For the last few years, people have been predicting the death of airline-provided inflight entertainment systems. With more and more people bringing their own devices and wifi becoming an onboard standard, the arguments for ditching the airline-provided systems grew stronger. That being said, there were still some benefits that couldn’t be provided by passenger-provided devices. At the APEX show last week, BAE Systems announced it had become the first to knock down one of those benefits (though it does now seem to be waffling). BAE Systems is, if the claim proves to be true, bringing “early window” content to passenger-provided devices for the first time.
Hollywood and the airline industry have a long, strange history, and you wouldn’t believe how many people on both the studio side and the airline industry side work to maintain the relationships. From the airline side, there has long been an interest in providing passengers with entertainment, of course. After all, it’s the surest way to keep them happy and numb on a long flight. (Just ask Emirates why it has so many movies onboard….)
From the studio side, providing content to airlines is a great way to build an audience. It’s really effective for a TV show in that if people see one episode, they might want to keep watching more on the ground. But for movies, it’s that way as well. And in my entirely unscientific opinion, movies seem a lot better in the air than they do on the ground. There’s something about not having a better alternative while you’re up there that makes the movie seem that much better. (The effect is strong. I inexplicably enjoyed Grown Ups 2 on a flight once.)
But the studios also want to be very careful about what movies they allow to be shown and when. If a movie is opening in theaters, they don’t want to let people watch it in the air for fear of losing movie ticket revenue. But they also see value in providing films at altitude that you can’t get on DVD/digital just yet. It’s another way to keep building an audience when people normally wouldn’t be talking about the movie at all.
So it is that studios allow for what’s called “early window” content. (Hotels pay-per-view systems have this as well.) This month on Delta (and most airlines), for example, you can watch Jurassic World, among other things. Jurassic World was released into the theaters on June 12 of this year. It won’t be on DVD until October 20, and Redbox/Netflix will come a month later. Some movies that were released in July (like Ant-Man) will be onboard this month as well, giving an even earlier screening to travelers in the air. For travelers it’s a great way to see a movie if they missed it in the theater but can’t get it at home.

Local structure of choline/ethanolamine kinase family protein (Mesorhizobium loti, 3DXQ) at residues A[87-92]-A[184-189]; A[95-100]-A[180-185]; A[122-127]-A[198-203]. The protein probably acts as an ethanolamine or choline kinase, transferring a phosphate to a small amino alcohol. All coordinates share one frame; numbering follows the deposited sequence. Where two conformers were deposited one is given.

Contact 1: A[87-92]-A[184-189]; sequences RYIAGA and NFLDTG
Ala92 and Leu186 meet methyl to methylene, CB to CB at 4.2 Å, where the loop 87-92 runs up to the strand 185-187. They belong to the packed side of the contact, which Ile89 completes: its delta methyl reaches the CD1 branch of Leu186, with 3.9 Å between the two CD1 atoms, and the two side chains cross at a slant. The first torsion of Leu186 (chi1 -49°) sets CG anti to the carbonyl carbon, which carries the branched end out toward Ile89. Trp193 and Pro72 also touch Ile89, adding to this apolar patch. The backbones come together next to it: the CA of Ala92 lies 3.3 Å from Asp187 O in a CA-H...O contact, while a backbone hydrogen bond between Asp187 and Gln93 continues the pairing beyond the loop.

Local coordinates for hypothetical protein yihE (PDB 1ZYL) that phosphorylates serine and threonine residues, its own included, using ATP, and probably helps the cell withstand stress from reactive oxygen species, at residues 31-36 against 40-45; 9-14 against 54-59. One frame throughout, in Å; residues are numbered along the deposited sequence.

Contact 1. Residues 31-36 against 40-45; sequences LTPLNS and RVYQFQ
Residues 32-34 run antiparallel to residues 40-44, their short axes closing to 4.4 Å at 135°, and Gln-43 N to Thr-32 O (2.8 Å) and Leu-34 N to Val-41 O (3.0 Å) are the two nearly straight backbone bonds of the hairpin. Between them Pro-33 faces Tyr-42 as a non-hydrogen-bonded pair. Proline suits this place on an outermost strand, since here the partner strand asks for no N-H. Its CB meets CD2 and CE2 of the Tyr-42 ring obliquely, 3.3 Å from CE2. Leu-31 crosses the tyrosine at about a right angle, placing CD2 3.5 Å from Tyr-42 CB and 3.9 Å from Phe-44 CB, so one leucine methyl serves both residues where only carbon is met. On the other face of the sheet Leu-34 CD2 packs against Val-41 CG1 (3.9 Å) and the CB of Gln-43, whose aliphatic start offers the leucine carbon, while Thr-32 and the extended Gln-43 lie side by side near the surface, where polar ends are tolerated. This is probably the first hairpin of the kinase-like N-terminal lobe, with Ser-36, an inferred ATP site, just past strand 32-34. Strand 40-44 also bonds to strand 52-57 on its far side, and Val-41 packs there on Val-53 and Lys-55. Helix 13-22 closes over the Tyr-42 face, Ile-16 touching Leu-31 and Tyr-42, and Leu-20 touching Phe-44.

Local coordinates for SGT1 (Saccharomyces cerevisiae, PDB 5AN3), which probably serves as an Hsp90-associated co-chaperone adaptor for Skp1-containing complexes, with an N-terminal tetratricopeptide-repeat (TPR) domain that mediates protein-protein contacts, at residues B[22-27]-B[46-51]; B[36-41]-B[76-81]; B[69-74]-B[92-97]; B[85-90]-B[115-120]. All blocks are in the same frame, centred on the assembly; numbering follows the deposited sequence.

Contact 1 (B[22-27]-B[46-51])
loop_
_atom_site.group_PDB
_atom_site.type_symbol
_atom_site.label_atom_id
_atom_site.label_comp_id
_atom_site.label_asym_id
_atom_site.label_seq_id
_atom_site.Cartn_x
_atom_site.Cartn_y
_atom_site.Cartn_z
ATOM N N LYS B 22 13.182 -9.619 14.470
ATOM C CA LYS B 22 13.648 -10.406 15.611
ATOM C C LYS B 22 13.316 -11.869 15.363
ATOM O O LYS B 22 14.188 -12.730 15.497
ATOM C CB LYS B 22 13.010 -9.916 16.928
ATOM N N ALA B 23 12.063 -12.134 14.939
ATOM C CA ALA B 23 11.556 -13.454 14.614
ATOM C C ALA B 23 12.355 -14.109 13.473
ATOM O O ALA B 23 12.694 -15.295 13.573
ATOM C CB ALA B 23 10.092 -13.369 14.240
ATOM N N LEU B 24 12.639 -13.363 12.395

This arrangement has worked well for studios and airlines… then wifi came along. Once the idea of offering movies via streaming became reality, studios got nervous. They didn’t want people to be able to download movies and have them for personal use off the airplane, for free. There have been plenty of efforts to create secure solutions, but the studios haven’t felt comfortable enough to allow “early window” movies to be shown when streaming over wifi is involved. That’s why you’ll only see Jurassic World on Delta if you have a seatback screen. If you’re using Delta Studio, the system that you can use to stream to your own device, you won’t have that option.
The first step in solving this problem came back in 2012 when Lufthansa Systems got approval for early window content in its BoardConnect system. This system was designed to use wifi to stream content to both passenger-provided and airline-provided systems. But the approval for “early window” only applied to seatback units or tablets provided by the airline that would be collected at the end. The studios still weren’t comfortable allowing people to stream early window content to their own devices, fearing piracy.
This was the status quo until just last week when BAE Systems announced what Runway Girl Network coined “unthinkable.” The company said it had gained approval from two of the big Hollywood studios to stream early window content to passenger-provided devices. Despite many attempts to find holes in this announcement, Runway Girl Network (most definitely the authority on this stuff) was a believer… until Thursday. That’s when BAE backed off and said now only one of the studios was going to allow streaming on personal devices. Runway Girl Network is now rightfully skeptical after having been mislead, but if even one of the big studios does this, it will be a landmark event.
When it does happen (someday), it won’t be long before what can be shown on an airline screen will mirror what you can get on your tablet or phone. When that happens, one more reason for keeping seatback systems on airplanes will have disappeared.